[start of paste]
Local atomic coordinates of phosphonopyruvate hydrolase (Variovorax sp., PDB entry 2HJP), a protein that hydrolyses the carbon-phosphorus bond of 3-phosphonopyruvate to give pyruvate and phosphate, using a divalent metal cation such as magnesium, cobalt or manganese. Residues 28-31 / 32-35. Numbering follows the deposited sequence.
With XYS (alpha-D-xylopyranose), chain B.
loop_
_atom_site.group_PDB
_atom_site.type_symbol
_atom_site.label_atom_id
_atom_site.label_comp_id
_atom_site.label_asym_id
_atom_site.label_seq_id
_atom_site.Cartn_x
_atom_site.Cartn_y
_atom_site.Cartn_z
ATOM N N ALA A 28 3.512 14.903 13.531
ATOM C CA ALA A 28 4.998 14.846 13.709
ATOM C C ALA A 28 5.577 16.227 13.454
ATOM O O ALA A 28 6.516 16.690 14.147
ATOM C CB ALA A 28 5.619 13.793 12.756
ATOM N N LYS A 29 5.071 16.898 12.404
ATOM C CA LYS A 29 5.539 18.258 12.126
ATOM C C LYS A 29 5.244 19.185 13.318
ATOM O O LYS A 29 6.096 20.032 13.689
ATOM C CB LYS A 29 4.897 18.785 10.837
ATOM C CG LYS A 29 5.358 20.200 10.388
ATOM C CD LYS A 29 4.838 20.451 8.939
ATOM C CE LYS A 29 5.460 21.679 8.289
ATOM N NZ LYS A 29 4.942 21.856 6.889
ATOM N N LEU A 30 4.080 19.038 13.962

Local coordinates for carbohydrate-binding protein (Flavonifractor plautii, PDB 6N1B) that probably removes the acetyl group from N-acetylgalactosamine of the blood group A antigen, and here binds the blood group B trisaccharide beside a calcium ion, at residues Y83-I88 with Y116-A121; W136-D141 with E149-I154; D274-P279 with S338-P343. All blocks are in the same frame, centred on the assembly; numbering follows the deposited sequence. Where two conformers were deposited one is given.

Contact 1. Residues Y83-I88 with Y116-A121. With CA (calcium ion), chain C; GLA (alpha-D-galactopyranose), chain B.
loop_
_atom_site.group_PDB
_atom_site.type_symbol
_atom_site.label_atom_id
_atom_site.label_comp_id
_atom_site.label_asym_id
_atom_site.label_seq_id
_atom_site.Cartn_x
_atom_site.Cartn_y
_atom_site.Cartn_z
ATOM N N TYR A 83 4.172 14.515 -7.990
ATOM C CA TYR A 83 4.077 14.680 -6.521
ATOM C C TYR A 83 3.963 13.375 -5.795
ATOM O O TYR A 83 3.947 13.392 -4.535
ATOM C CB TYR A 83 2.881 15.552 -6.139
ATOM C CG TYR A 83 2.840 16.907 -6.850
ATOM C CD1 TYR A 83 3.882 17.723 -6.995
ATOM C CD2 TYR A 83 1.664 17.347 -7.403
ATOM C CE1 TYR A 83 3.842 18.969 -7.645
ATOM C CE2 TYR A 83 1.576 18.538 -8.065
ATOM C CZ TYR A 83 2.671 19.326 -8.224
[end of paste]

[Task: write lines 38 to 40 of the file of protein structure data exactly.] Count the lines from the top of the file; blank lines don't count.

_atom_site.Cartn_y
_atom_site.Cartn_z
ATOM N N TYR A 83 4.172 14.515 -7.990